Over the years, Kampala's infrastructure has been changing and offering a new outlook that befits a city status. From the expanded road network with signalised junctions to street solar-powered lights, one cannot help, but appreciate the effort by Kampala Capital City Authority (KCCA).
The improved road network not only offers a seamless mobility for both motorists and pedestrians, but also bolsters the city's economic growth.
KCCA took over management of the city in April 2011 and when the new road inventory was done in 2015, it was established that the city had a total road network of 2,110kms. With funding from government and development partners, the authority through its directorate of engineering and technical services, has done multi-million projects, giving the city a facelift. Today, the city boasts of more than 600km of paved roads.
For instance, the World Bank through the Kampala Institutional and Infrastructural Development Project (KIIDP) has bankrolled the upgrade of major city roads to Bitumen while others have been maintained with dual lanes. This project is being implemented across all the five city divisions.
Some of the upgraded roads under the KIIDP project include; Makerere Hill Road, Berkley (Bakuli)-Kasubi stretch on Hoima Road, reconfiguration and installation of responsive functional traffic signals at Fairway, Bwaise, Makerere Main Gate, Kira Road and Nakulabye, among others.
Other roads of the same project under construction are; Kulambiro-Ring road (Nakawa division), John Babiiha Road/Acaccia (Central Division), Nakawa-Ntinda road (Nakawa Division), Lukuli Road (Makindye Division), and Kabusu-Bunamwaya-Lweza road (Rubaga).
But as the city authority continues to galvanize its resolve to change the face of the city's infrastructure, some members of the public are unappreciative as they have gone ahead to vandalise the road installations such as manhole covers and the batteries that power the street solar lights.
Besides, some motorists tend to flout traffic rules and drive on pavements, leaving behind a trail of damages. This leaves the authorities with no option, but to dig deep into taxpayers' wallet to fix the damages.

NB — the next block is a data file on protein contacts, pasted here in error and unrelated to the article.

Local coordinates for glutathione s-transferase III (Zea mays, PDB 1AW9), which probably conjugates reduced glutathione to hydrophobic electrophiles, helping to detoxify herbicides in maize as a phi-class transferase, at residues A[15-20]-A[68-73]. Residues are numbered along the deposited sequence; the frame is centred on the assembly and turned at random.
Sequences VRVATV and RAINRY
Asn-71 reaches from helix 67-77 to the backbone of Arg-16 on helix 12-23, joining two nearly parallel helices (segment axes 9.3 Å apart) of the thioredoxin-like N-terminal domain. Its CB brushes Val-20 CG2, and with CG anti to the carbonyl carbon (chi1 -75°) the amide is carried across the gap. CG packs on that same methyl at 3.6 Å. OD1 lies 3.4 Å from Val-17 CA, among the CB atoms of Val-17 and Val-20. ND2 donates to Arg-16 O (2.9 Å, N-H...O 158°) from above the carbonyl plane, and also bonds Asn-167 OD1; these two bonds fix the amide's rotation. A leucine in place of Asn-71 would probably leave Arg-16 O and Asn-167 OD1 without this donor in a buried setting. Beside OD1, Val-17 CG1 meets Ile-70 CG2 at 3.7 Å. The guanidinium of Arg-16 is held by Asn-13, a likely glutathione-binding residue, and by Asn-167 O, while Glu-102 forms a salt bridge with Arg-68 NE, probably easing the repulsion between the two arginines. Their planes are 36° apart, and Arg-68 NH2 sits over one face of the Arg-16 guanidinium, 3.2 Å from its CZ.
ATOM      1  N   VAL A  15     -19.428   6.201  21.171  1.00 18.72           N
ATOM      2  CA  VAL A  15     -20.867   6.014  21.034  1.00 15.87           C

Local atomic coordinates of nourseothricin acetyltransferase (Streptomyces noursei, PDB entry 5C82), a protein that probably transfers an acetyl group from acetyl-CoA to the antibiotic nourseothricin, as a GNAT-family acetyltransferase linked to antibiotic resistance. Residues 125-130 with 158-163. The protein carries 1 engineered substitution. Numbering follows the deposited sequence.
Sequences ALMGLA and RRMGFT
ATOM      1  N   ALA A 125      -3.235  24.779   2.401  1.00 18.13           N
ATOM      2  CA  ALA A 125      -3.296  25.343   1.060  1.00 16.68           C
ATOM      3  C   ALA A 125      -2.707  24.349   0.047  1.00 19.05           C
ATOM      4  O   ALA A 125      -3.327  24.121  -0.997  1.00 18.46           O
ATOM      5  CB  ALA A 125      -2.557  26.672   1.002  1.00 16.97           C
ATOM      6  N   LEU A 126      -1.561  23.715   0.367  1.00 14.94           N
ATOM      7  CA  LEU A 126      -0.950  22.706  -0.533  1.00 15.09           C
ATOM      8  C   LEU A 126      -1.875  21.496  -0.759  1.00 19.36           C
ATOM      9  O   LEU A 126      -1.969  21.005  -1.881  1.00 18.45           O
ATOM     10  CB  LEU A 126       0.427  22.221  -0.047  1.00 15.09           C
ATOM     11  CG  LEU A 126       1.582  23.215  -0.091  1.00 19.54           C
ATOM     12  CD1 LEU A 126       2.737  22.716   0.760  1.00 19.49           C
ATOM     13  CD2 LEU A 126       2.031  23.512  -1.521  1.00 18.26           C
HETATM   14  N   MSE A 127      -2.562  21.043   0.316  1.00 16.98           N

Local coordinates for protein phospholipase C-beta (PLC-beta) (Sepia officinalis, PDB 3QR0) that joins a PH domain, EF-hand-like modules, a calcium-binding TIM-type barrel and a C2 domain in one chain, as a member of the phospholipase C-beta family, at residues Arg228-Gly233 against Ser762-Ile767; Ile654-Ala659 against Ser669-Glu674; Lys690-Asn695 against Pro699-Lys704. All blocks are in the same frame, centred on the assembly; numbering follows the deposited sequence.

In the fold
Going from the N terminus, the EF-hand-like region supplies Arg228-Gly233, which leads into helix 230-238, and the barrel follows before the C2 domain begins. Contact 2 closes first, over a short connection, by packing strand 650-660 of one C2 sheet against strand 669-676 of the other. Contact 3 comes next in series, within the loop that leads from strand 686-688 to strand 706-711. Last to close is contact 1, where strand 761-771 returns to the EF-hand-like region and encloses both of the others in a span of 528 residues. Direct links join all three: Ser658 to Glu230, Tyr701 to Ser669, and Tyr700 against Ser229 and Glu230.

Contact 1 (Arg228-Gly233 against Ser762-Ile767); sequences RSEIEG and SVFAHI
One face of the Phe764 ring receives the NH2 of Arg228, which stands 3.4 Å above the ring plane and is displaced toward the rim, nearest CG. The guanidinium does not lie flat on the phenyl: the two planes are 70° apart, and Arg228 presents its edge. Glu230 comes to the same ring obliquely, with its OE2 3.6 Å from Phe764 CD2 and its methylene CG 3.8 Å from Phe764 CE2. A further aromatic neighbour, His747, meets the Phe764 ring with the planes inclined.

Such unorthodox acts not only unmask the bad side of human beings, but also weighs down the effort of the city authority's technical team, who work tirelessly to ensure that the city's infrastructure are fixed.
The continued vandalism of the city infrastructure also sends a bad signal to donors who fund such projects because they may assume that the public is not interested in having decent infrastructure and does not know value for money. As such, donors may be hesitant to pump in more funds to support other projects in the city for fear of losing them to the to vandals.
The public should be appreciative of the efforts made by the city authority to plug the infrastructure gaps and take pride in how the road networks have changed for sustainability of the project objectives. They must preserve such projects and jealously protect them against any damages because a road or street-solar light is a public good.
If you vandalise a manhole cover, you will be putting the lives of many Ugandans at risk who might fall in such an open manhole and break their limbs. While the public might not offer much in terms of technical support during implementation of such projects, they can still complement the city authority's effort by protecting the same and be on the lookout for bad elements, instead of pulling down what has been achieved.
In doing so, we will be building the city together.
Mr Kennedy Okello is the executive secretary of works and physical planning at KCCA.